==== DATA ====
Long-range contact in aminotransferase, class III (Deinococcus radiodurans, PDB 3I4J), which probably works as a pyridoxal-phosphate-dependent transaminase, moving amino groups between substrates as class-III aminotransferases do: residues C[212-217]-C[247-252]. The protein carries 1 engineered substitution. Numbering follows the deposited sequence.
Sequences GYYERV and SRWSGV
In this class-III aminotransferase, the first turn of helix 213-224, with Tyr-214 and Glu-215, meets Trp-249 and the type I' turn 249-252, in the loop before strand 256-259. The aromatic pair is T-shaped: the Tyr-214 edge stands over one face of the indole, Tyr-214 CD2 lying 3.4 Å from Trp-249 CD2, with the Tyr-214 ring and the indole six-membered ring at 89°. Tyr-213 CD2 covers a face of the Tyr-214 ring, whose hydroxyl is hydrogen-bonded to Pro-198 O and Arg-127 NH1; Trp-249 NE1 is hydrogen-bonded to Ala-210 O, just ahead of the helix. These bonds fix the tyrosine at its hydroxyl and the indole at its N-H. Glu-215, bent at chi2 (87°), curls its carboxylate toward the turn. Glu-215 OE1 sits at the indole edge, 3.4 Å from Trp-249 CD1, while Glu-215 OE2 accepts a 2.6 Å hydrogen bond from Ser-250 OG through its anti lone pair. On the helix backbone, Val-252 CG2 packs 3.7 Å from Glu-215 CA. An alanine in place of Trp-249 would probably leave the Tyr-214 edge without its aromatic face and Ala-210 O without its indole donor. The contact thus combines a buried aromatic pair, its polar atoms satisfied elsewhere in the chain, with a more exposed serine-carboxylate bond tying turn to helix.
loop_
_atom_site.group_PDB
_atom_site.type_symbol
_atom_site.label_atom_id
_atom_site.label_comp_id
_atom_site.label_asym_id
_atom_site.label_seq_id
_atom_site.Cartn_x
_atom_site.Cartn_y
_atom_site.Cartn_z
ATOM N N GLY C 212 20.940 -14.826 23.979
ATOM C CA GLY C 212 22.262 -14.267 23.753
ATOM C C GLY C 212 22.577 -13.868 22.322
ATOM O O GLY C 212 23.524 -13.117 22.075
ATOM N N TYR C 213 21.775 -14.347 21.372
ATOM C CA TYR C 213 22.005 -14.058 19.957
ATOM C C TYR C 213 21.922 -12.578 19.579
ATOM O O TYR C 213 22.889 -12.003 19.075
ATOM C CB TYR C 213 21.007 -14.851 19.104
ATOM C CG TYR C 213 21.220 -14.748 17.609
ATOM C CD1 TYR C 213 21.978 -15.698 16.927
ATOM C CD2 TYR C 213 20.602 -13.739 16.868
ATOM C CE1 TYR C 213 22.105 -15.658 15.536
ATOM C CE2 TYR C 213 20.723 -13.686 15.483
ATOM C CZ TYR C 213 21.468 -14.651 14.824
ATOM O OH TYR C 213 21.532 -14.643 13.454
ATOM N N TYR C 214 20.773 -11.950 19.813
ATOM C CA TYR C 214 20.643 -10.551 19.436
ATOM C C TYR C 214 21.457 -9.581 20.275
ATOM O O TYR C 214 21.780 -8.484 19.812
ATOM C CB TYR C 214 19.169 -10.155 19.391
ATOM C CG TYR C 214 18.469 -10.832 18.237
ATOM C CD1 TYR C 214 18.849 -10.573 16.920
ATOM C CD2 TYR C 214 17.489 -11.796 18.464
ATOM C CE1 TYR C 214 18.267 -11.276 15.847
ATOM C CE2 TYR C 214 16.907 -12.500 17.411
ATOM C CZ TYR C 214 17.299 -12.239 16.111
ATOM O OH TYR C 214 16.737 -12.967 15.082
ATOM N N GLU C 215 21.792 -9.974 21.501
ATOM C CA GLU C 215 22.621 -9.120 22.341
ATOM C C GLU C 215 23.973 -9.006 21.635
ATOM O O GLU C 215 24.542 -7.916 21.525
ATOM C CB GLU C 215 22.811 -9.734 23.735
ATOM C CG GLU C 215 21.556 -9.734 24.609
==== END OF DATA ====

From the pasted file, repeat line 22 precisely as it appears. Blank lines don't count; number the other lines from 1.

ATOM C CB TYR C 213 21.007 -14.851 19.104